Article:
PRIME Minister Hun Sen has warned provincial governors not to permit the establishment of Taiwanese government bureaus or offices at the sub-national level, reiterating Cambodia’s adherence to the Chinese government’s One-China Policy.
Speaking at a forum on the government’s sub-national development programme yesterday, Hun Sen said provincial governors were appointed by central authorities, and would “be fired immediately” if they allowed Taiwan to establish a political presence with their jurisdictions.
“[Taiwan] has wanted to set up such bureaus again and again. But I would like to stress that it is impossible on this matter,” the premier said.
“If the provincial governors think they are in power and Taiwan wants to hold any ceremony in their province or post any Taiwanese flags, there would be disaster quickly. I would like to send a message at this point.
“We follow the One-China Policy Taiwan is a just one province of the People’s Republic of China.”
Chinese embassy spokesman Qian Hai said yesterday that China “appreciated” the Cambodian government’s support, and that China was not opposed to Taiwan pursuing “private” business in the Kingdom.
The One-China Policy paints Taiwan as an indivisible part of the Chinese mainland, and calls for a peaceful reunification of the two territories under Beijing’s rule.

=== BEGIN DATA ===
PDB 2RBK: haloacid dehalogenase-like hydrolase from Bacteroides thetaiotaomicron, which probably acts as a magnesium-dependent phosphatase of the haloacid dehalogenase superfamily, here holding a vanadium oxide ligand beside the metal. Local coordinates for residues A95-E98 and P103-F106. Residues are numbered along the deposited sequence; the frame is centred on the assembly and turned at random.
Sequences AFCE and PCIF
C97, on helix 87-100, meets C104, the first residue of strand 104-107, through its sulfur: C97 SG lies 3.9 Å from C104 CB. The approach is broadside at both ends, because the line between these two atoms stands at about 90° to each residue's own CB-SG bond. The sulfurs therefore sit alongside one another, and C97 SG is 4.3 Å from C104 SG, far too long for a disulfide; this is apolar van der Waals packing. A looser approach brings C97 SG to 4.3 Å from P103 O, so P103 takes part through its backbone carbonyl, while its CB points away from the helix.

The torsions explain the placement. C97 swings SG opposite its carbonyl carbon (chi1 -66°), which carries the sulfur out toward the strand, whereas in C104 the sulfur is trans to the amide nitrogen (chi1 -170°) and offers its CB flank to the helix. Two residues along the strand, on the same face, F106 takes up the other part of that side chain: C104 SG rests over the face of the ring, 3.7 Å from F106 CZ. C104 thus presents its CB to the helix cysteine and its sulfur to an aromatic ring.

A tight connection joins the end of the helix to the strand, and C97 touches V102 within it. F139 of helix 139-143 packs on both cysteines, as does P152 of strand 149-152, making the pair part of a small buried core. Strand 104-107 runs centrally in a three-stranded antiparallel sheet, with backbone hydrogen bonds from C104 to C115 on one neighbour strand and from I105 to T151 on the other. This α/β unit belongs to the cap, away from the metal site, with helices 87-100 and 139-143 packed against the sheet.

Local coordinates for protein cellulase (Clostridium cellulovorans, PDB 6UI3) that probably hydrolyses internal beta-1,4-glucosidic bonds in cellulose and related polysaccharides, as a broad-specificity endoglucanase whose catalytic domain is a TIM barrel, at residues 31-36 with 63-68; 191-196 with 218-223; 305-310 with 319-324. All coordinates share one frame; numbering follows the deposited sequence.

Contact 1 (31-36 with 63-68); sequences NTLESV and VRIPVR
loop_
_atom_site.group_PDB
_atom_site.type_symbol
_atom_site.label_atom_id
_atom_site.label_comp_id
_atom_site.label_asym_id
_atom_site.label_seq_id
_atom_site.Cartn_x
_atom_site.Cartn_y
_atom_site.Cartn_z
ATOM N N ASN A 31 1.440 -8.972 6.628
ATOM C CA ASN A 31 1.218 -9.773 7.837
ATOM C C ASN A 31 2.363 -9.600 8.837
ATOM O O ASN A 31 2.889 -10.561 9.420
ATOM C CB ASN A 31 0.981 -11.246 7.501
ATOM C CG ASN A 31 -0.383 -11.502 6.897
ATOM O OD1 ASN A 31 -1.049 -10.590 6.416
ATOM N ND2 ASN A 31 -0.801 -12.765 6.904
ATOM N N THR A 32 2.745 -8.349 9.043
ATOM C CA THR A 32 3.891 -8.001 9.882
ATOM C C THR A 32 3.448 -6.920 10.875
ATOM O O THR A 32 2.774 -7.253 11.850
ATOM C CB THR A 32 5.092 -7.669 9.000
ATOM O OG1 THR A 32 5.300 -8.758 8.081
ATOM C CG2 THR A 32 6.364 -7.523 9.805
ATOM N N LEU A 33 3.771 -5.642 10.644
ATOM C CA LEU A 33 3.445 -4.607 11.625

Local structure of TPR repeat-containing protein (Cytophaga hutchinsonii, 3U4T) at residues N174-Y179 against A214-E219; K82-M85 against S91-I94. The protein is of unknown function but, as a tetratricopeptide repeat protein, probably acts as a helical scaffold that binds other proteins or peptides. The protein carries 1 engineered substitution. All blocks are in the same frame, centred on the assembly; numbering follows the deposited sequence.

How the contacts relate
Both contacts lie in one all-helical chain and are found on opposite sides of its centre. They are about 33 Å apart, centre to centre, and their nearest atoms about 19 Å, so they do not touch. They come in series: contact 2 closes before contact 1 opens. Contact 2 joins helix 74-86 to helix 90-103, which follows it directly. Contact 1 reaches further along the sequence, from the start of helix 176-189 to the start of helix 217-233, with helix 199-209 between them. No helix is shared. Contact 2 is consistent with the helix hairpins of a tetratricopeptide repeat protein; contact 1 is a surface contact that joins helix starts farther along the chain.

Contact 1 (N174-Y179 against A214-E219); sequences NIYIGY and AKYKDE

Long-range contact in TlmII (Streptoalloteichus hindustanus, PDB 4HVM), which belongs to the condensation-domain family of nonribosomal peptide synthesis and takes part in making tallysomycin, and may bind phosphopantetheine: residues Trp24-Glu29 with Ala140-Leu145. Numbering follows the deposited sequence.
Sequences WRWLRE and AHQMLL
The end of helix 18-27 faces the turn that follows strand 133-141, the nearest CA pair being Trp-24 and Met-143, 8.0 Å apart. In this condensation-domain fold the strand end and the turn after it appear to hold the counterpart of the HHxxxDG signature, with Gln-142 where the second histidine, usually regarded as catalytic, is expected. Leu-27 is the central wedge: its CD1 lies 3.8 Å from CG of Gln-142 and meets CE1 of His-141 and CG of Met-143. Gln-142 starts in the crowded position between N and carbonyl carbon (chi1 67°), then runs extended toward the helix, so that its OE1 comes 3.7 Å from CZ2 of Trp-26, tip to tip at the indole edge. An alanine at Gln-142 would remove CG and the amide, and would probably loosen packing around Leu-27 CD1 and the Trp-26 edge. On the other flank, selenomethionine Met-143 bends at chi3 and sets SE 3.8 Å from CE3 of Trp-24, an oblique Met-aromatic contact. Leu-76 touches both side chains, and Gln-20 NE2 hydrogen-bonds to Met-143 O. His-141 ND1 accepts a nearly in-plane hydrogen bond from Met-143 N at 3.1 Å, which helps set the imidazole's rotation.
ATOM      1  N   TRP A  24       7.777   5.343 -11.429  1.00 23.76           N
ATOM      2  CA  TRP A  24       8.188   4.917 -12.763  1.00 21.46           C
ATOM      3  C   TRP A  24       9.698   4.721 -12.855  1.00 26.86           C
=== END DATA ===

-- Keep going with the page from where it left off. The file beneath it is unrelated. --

The premier’s comments came after officials withdrew Taiwanese flags from tables at a business forum in Phnom Penh on July 1.
At the Cambodia and Taiwan Business Meeting, jointly organised by the Cambodian Chamber of Commerce and the Taiwan Commercial Association of Cambodia, Taiwanese flags were visible on the tables during an opening speech by YH Chiang, the commissioner of Taiwan’s Overseas Compatriot Affairs Commission.
Kith Meng, chairman of the CCC, admitted at the time that flags were removed by officials. “There were Taiwanese flags put on the table by a Taiwanese company, but we took them away,” he said. “We solved it.”
Professor Bruce Jacobs, a specialist in Taiwanese politics at Monash University in Melbourne, said the effort to block Taiwanese diplomatic efforts and prevent the display of Taiwanese flags – a controversial symbol even in Taiwan itself – was not surprising, and would likely not affect business.
“To the best of my knowledge, Taiwanese business in Cambodia is welcome,” he said.
Taiwanese officials in Thailand could not be reached yesterday.
ADDITIONAL REPORTING BY TEP NIMOL AND JAMES O’TOOLE